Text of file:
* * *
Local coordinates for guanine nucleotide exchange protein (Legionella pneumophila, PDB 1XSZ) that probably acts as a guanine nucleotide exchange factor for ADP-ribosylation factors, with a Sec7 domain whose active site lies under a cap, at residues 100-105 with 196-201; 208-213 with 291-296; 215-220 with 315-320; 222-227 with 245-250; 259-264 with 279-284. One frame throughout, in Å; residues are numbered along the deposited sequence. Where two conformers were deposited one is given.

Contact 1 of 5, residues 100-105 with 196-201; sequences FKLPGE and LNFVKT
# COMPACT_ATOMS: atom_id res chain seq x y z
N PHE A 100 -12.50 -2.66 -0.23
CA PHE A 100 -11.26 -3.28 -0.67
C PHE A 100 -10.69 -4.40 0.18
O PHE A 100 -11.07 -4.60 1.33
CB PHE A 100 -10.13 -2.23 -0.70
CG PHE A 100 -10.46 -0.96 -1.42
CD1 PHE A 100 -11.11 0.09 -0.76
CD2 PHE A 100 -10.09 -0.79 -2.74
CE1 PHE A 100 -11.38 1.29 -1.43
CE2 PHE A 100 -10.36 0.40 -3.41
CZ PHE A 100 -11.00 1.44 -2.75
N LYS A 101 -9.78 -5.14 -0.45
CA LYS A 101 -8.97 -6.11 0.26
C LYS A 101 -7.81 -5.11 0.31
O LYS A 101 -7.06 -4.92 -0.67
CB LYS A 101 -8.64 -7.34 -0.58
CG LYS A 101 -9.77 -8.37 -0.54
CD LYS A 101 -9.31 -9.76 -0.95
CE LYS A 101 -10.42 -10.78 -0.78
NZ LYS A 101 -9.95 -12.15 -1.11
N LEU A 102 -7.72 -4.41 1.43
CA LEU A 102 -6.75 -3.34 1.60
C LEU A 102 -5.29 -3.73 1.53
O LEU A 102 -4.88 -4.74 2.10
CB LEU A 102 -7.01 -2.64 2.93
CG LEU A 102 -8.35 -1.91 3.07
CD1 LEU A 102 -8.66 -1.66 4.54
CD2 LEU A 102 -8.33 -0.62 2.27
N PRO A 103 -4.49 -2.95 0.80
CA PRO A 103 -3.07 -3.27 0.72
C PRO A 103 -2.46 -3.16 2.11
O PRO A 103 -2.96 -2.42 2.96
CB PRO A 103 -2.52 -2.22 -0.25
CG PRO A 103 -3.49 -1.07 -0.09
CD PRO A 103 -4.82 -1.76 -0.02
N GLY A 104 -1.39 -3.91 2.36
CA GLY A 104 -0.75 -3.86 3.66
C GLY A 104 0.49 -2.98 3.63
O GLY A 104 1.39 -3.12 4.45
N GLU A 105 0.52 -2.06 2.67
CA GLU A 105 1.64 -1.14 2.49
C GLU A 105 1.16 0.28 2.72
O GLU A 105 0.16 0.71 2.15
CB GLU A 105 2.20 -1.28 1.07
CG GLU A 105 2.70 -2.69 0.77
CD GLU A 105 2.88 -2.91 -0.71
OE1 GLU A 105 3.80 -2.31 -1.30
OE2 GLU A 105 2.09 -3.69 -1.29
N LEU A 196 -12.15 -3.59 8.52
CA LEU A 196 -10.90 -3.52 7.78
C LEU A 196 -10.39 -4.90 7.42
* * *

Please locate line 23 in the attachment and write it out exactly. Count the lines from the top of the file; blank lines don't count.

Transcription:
NZ LYS A 101 -9.95 -12.15 -1.11